Yesterday, my friend sent an article that resonated with her and with me as well. The article is called “Where do kids learn to undervalue women? From their parents.” Sounds harsh, right? Particularly for those of us who consider ourselves progressive and egalitarian at home. But, when I read the below paragraph, I thought, “Yes! This!”
“He’s great with the kids, and from friends I talk to, my husband does a lot more. But he’s on his phone or computer while I’m running around like a crazy person getting the kids’ stuff, doing the laundry. He has his coffee in the morning reading his phone while I’m packing lunches, getting our daughter’s clothes out, helping our son with his homework. He just sits there. He doesn’t do it on purpose. He has no awareness of what’s happening around him. I ask him about it and he gets defensive. It’s the same in the evening. He helps with dinner, but then I’m off to doing tooth-brushing and bedtime, and he’ll be sitting there on his phone.”
Like the woman above, I consider myself lucky to have a husband who shares many of the household responsibilities with me. But, it’s true that he gets far more leisure time than I do. When we get ready to go out, I am the one who is primarily responsible for getting not only myself ready, but also my son. When our son goes to bed, it’s usually me who is picking up the mess he left behind. It’s also usually a given that I buy and wrap the gifts for birthday parties and holidays, I send out the thank you cards, and I plan the vast majority of our sons meals and activities.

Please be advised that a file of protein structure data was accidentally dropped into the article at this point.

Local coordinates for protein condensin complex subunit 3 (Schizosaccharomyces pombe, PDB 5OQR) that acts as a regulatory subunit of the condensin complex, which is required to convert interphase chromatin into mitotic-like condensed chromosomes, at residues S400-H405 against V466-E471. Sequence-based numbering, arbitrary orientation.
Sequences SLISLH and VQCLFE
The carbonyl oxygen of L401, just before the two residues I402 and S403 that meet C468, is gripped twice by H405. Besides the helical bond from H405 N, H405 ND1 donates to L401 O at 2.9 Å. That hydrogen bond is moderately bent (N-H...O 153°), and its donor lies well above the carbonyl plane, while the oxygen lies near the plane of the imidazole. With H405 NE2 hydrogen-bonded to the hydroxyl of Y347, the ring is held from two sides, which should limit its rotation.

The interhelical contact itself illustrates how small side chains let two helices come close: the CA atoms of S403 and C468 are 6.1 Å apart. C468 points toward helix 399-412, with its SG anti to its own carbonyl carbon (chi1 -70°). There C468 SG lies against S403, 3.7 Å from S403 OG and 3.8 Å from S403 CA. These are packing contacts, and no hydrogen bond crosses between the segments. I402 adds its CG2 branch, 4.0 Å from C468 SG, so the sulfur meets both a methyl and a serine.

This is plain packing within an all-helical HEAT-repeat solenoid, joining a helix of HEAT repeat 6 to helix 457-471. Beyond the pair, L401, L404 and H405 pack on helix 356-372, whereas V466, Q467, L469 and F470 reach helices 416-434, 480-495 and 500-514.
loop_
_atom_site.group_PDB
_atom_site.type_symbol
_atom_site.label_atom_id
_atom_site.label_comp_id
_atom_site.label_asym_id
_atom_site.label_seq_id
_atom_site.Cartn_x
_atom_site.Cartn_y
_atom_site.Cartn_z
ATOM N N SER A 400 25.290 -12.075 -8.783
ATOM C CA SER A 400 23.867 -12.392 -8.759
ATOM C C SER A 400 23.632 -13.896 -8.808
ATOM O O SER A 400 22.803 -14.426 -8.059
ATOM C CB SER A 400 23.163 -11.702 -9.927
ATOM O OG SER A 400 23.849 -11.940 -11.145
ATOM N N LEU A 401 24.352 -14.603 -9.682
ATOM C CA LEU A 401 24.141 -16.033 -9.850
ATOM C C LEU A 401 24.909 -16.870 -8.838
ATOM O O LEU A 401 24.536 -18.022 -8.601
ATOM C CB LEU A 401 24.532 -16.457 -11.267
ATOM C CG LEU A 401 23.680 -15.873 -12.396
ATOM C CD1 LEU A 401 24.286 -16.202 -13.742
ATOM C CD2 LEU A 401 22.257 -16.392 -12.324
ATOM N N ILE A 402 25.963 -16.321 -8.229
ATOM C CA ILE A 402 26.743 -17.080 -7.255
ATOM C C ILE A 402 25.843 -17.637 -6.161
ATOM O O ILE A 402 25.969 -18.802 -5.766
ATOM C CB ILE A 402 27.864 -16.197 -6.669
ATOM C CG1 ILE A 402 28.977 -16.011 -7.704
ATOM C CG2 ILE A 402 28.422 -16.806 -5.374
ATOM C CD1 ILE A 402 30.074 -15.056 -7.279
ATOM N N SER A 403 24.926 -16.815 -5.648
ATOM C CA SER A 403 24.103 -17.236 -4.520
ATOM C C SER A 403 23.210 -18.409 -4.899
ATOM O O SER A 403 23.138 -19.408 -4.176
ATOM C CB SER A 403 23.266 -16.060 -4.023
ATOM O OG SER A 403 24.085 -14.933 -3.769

To be fair, there are tasks that my husband takes on that I never do. He does all the handy work around the house, he takes care of finances, he handled the logistics of our recent move, and he ALWAYS unclogs the drain (thanks, love!). But, consistent with the research, I still take on a larger share of the domestic responsibilities, if for no other reason than I carry the mental load of having to delegate the tasks I simply don’t have time to do.
It’s important to remember that our children are watching these dynamics. And not only are they watching, they’re absorbing. When children see mothers taking on the lion’s share of the work at home, they are likely to carry on that dynamic in their own homes. And until we have equality in the home, it will be incredibly difficult to reach true equality outside of it.
The article ends with recommendations about how we can start to make changes, including acknowledging that there is an imbalance and having men commit to engaging in more of the tasks that typically fall to women – packing the lunches, buying the gifts, planning the meals. It’s these small changes that will ultimately make a big difference.